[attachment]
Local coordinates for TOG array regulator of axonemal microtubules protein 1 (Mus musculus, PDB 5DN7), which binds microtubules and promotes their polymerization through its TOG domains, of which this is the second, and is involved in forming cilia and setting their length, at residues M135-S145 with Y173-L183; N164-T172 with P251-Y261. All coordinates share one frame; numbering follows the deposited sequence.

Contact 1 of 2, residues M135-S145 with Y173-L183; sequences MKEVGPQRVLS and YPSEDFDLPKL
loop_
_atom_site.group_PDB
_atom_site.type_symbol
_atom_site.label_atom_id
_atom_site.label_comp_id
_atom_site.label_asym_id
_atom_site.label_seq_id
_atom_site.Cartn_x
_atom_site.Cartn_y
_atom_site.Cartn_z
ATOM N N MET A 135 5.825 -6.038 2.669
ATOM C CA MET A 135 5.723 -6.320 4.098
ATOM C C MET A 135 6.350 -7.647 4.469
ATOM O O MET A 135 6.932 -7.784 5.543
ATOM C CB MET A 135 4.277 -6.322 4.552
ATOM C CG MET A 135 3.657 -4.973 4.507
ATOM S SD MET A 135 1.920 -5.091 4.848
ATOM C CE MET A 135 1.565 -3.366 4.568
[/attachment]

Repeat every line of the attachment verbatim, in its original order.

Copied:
Local coordinates for TOG array regulator of axonemal microtubules protein 1 (Mus musculus, PDB 5DN7), which binds microtubules and promotes their polymerization through its TOG domains, of which this is the second, and is involved in forming cilia and setting their length, at residues M135-S145 with Y173-L183; N164-T172 with P251-Y261. All coordinates share one frame; numbering follows the deposited sequence.

Contact 1 of 2, residues M135-S145 with Y173-L183; sequences MKEVGPQRVLS and YPSEDFDLPKL
loop_
_atom_site.group_PDB
_atom_site.type_symbol
_atom_site.label_atom_id
_atom_site.label_comp_id
_atom_site.label_asym_id
_atom_site.label_seq_id
_atom_site.Cartn_x
_atom_site.Cartn_y
_atom_site.Cartn_z
ATOM N N MET A 135 5.825 -6.038 2.669
ATOM C CA MET A 135 5.723 -6.320 4.098
ATOM C C MET A 135 6.350 -7.647 4.469
ATOM O O MET A 135 6.932 -7.784 5.543
ATOM C CB MET A 135 4.277 -6.322 4.552
ATOM C CG MET A 135 3.657 -4.973 4.507
ATOM S SD MET A 135 1.920 -5.091 4.848
ATOM C CE MET A 135 1.565 -3.366 4.568